Our definition of untreated AD was based on the guidelines suggested by the Clinical Guidelines Subcommittee of the Endocrine Society,16 but not all symptoms were available in the BACH Survey and our definition has not been independently validated in other data sets. A full description of age-specific prevalence and the distribution of symptoms and testosterone levels in the BACH Survey is available elsewhere.5 We made an assumption that the use of testosterone was for treatment of AD, as indication was not collected for all medications. Testosterone may have been prescribed for previously diagnosed, disease-based forms of hypogonadism. Men may have underreported testosterone injections received in medical care, and, therefore, we may have underestimated treatment prevalence because these medications would not have been physically collected by the interviewer in the home. Other limitations in our medication data are that adherence to therapy, duration of use, and date of initiation of therapy were not captured.
Although the rarity of AD and its treatment led to small numbers and limited our ability to make statistical comparisons between treated and untreated men, our study population was generally well-suited to capture treatment patterns and barriers to care for AD. Subjects were randomly selected from the community and were not necessarily seeking medical care. This enabled us to better capture undiagnosed and untreated AD. In addition, the generalizability of the BACH Survey to the US population is known. Men participating in the BACH Survey were less likely to be employed, more likely to receive Medicaid, and more likely to have seen a health care provider in the last 6 months compared with men participating in the National Health and Nutrition Examination Survey, National Health Interview Survey, or Behavioral Risk Factor Surveillance Survey. Medicare coverage and health insurance status were similar to those in the national surveys, as were the distributions of common comorbidities (except for asthma, which was more common in the BACH Survey).6,22 Consequently, our results showing that most men with symptomatic AD were untreated are not likely to be explained by underutilization of medical care among men in Boston. However, whether Boston is representative of national testosterone prescription patterns is unknown.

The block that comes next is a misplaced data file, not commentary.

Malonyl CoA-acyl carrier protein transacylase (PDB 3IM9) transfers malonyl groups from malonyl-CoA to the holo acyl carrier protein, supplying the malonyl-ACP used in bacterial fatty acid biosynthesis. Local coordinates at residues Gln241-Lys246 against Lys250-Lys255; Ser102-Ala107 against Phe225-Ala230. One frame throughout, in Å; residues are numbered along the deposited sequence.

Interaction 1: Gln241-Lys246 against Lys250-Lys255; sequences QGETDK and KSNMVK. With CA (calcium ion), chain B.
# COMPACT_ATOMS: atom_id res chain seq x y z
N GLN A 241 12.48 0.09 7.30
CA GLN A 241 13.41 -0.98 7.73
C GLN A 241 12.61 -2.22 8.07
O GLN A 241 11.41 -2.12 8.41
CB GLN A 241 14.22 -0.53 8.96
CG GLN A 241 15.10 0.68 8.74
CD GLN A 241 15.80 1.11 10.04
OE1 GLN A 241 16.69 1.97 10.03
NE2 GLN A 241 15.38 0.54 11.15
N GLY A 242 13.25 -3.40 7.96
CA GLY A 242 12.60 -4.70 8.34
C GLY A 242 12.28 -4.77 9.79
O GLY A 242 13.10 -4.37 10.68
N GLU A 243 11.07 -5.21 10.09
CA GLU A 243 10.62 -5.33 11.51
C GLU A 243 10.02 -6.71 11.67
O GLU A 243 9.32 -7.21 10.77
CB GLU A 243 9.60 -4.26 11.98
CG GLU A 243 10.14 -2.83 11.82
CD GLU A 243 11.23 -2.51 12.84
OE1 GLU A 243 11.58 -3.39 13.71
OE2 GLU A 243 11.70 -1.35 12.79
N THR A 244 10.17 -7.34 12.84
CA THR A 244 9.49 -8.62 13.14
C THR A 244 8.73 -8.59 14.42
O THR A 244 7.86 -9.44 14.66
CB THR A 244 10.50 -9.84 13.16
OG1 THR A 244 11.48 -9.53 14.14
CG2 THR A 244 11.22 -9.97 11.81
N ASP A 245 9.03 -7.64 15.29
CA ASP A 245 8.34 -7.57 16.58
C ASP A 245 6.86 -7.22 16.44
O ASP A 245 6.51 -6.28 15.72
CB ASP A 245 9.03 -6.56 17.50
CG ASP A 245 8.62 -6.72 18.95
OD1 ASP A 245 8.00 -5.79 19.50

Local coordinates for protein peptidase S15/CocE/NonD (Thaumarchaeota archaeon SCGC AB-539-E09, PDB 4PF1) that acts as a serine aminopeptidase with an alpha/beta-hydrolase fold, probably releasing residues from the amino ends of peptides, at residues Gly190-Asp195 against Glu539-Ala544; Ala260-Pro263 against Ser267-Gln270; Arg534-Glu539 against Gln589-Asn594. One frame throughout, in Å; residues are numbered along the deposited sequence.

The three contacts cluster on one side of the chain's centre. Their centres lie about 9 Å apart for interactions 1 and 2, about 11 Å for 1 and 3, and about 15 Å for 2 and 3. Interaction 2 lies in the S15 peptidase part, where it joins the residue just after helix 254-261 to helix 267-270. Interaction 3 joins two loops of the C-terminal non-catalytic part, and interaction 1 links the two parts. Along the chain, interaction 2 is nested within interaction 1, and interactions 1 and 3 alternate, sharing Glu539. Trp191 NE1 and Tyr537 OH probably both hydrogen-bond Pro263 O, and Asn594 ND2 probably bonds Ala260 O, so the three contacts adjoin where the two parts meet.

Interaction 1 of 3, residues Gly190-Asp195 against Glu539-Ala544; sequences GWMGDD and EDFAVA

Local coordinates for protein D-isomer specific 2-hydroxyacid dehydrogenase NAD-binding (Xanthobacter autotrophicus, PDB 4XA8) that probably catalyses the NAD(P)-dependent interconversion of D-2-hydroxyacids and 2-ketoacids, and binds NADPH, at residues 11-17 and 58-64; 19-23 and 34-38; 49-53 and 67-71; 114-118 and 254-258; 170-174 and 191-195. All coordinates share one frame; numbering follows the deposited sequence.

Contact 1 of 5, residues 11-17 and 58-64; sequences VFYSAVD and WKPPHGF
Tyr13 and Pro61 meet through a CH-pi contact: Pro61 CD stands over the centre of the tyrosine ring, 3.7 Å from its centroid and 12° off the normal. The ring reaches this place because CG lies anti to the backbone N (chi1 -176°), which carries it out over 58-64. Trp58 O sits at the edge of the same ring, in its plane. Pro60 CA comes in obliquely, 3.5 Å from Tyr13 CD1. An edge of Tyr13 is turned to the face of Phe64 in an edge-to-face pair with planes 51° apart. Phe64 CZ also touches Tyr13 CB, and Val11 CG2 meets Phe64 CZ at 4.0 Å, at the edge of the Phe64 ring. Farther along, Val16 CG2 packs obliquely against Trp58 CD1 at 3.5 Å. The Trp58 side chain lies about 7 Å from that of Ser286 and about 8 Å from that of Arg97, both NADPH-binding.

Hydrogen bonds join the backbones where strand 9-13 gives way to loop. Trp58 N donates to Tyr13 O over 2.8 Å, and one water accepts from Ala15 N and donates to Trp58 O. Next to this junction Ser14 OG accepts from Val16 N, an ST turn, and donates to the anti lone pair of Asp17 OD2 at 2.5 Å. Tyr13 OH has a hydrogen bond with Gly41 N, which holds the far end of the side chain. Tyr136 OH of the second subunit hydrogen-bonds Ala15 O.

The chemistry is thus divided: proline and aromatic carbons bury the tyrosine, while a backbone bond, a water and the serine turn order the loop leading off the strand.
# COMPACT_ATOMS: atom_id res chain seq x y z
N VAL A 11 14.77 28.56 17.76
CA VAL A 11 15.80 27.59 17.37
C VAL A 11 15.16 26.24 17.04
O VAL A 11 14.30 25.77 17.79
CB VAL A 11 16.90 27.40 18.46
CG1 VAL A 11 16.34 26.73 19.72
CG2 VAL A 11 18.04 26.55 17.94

An iceberg conceptualization of disease implies that the symptomatic untreated group should be treated; however, it cannot be known from this nonclinical study whether it would be medically appropriate and beneficial to give TTh to those men identified as having untreated AD in this study. However, given the 2006 publication of the Clinical Guidelines Subcommittee of the Endocrine Society outlining treatment,16 increasing sales of testosterone products,1 and uncertainty about the safety of TTh,27,28 treatment patterns for AD in the population should continue to be monitored for change. Treatment considerations would be better informed with well-designed clinical studies to evaluate the benefit-risk ratio of TTh for AD.
In conclusion, in this population-based study, we found that most men with symptomatic AD were not receiving TTh. The reasons for this are unknown but do not seem to be fully explained by barriers to health care access or differences in health care–seeking behaviors.
Correspondence: Susan A. Hall, PhD, New England Research Institutes, Nine Galen Street, Watertown, MA 02474 (firstname.lastname@example.org).
Accepted for Publication: November 21, 2007.
Author Contributions: Dr Hall had full access to all the data in the study and takes responsibility for the integrity of the data and the accuracy of the data analysis. Study concept and design: Hall, Araujo, Williams, Clark, and McKinlay. Acquisition of data: McKinlay. Analysis and interpretation of data: Hall, Araujo, Esche, Williams, Clark, Travison, and McKinlay. Drafting of the manuscript: Hall, Araujo, Esche, Williams, Clark, Travison, and McKinlay. Critical revision of the manuscript for important intellectual content: Hall, Araujo, Esche, Williams, Clark, Travison, and McKinlay. Statistical analysis: Hall, Araujo, Esche, and Travison. Obtained funding: Williams, Clark, and McKinlay. Administrative, technical, and material support: McKinlay. Study supervision: McKinlay. Epidemiologic expertise: Hall, Araujo, Williams, and McKinlay.
Financial Disclosure: Dr Hall is a former employee of and former consultant to GSK but has no equity stake or interest in GSK. Drs Williams and Clark are employees of GSK and have equity in GSK.
Funding/Support: This study was supported by an unrestricted educational grant to New England Research Institutes (NERI) from GlaxoSmithKline (GSK). The Boston Area Community Health Study is supported by grant DK 56842 from the National Institute of Diabetes and Digestive and Kidney Diseases.
Role of the Sponsors: The NERI authors (Drs Hall, Araujo, Travison, and McKinlay and Ms Esche) conducted the analysis of data and were the primary writers of the first draft; GSK and NERI both contributed to refinement of the research question, reviewing the analysis plan and results and further manuscript drafts. Approval of the final manuscript was conducted in collaboration with all of the authors.